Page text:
My Folks Want a GPS
November 25, 2013 9:45 PM   Subscribe

What's the best GPS for my folks? They're in their 80s, and want it to speak directions to them.

There seem to be all sorts of GPS units under $100. Do they all speak? Are there any bad ones? Anything I should look out for or be aware of? What do they get for more money?
posted by musofire to Travel & Transportation (7 answers total) 2 users marked this as a favorite
About a year ago, somebody gave me their old Garmin. I think it must have been a 2010 or 2011 model. It spoke. I think it's fair to say that any of the ubiquitous ~$100 models is probably going to do them just fine.

The feature I really wish I had is live updating of road construction and traffic conditions, but I think those cost a lot more. (And maybe need some kind of data plan?) There are two parts of my daily commute that have ongoing construction and/or road closures, and it would be nice if I could assume my GPS was routing me around that. Rather than have to be all "NO, GILES, PLEASE STOP TELLING ME TO TAKE THE 2 TO THE 5. IT SIMPLY WON'T BE POSSIBLE."

If they live in a more sedate area, this may not be as important to them.

There are also some GPS units that come with "lane awareness", which I think means it'll warn them when to change lanes in order to anticipate a left turn or an upcoming freeway exit. Which is another problem I often have with my GPS.
posted by Sara C. at 9:57 PM on November 25, 2013

I have a Garmin Nuvi (I forget the exact model) that came with traffic service included, no extra fee. It's useful but not awesome. It will frequently re-route me around traffic in ways that I know are worse than just waiting it out, and it also lags reality a fair bit, so it doesn't know about fresh accidents and such. My car's nav also has traffic (I use the garmin in rental cars when I'm traveling) and it's results are wildly different from the garmin's. Sometimes better, sometimes worse. I'm glad I have the feature, but I wouldn't consider it make or break. The lane indication thing is really helpful, though.

I think just about any modern gps would be fine, but I've had a few Garmin Nuvis and they've all been good.
posted by primethyme at 10:25 PM on November 25, 2013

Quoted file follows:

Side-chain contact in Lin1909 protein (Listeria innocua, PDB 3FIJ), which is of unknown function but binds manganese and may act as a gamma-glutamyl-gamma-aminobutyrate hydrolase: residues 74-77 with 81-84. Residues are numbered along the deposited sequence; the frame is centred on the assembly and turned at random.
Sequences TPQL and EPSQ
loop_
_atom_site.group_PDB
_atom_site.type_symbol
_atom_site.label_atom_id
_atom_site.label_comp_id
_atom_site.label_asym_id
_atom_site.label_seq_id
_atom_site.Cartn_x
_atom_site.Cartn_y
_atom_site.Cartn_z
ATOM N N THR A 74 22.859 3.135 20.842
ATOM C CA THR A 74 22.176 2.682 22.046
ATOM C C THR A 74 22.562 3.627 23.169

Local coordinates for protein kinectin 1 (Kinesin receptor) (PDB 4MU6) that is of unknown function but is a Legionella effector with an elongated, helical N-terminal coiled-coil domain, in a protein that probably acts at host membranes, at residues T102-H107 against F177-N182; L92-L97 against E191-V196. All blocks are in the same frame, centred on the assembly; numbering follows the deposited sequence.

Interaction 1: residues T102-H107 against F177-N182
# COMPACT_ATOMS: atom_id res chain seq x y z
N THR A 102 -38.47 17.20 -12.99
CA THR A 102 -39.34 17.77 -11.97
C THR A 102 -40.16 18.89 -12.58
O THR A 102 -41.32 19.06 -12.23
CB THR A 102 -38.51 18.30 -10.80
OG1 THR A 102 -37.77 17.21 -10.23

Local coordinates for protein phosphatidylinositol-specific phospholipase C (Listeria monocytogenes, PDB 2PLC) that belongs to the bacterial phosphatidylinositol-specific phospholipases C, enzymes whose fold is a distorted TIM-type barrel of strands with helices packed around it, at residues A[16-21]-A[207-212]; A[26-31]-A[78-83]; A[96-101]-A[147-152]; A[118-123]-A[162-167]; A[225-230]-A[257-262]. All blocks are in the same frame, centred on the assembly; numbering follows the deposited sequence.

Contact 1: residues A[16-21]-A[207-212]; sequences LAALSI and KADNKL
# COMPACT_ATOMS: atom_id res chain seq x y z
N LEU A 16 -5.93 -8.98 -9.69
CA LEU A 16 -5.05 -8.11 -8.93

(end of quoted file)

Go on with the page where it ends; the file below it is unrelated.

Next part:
I think that Garmin has the easiest interface of all of them. The lane awareness aspect is really useful and I have three Nuvis in our house of different ages and they're great. The newest ones with the Lane awareness are much easier to use.

I've never used traffic awareness, though, so can't comment as to its usefulness. For straight navigation, though, I'd buy a Garmin every time.
posted by Brockles at 4:29 AM on November 26, 2013

The TomTom has had the best, simplest interface of any GPS I've ever owned... very, very simple and screw-up-proof. You're gonna want one of the ones with "lifetime" maps and traffic (so you don't have to pay 1/2 the cost of a NEW GPS every time you want updated maps). But yeah, easy to use, easy to customize, easy to add custom locations - you can pre-program it with everywhere they'll go (they're in their 80s! They're not gonna be Thelma and Louise-ing it!) before you present it.
posted by julthumbscrew at 6:29 AM on November 26, 2013

We have a Garmon of some sort that's a few years old. The interface(s) for putting in an address is clunky and not intuitive.

Preprogram the addresses you think they'll use a lot.

Also - we bought the "US & Canada" version -- but it doesn't "hold" both countries info at once, it just meant you can buy Canada info, and then sync it with your computer to download Canada, and I think there was even some issue where it didn't have the memory to hold both country's data at the same time.

Should've read the reviews..,

It also took us off the Palisades Parkway once, just so we could travel at 45 mph in a residential neighborhood for 12 miles, and then put it back on the Palisades....?!

It did this to me once before -- where it had me take a looped exit and get right back on the highway I was already on.

GPS just doesn't seem to deliver the ease and efficiency one (I) would expect.
posted by vitabellosi at 9:08 AM on November 26, 2013

You really need to read this Wirecutter guide. Sounds like the Garmin nuvi 50LM will do what you want.

(I bought a stand-alone GPS for our car last year because I didn't want to deal with data on international roaming when driving up to Canada. It was cheap even after paying extra for lifetime international maps. But even though I updated the maps the day before the trip, it was really confused about some newer highways in Canada. Oh well.)
posted by RedOrGreen at 11:51 AM on November 26, 2013

Do NOT get a Tom Tom GPS. I'm pretty savvy with technical stuff, but I bought one last year and couldn't get it to update the maps like the instructions said. And I tried about a dozen times.

Also, five minutes after I opened it and turned it on, it told me turn right on "Interstate two west five south." That should have been I-205.

And also too - I tried contacting them for help getting the software updated and they never responded.

I got a Garmin unit and it works great and speaks out loud. I am very happy with it.
posted by tacodave at 4:02 PM on November 26, 2013 [1 favorite]

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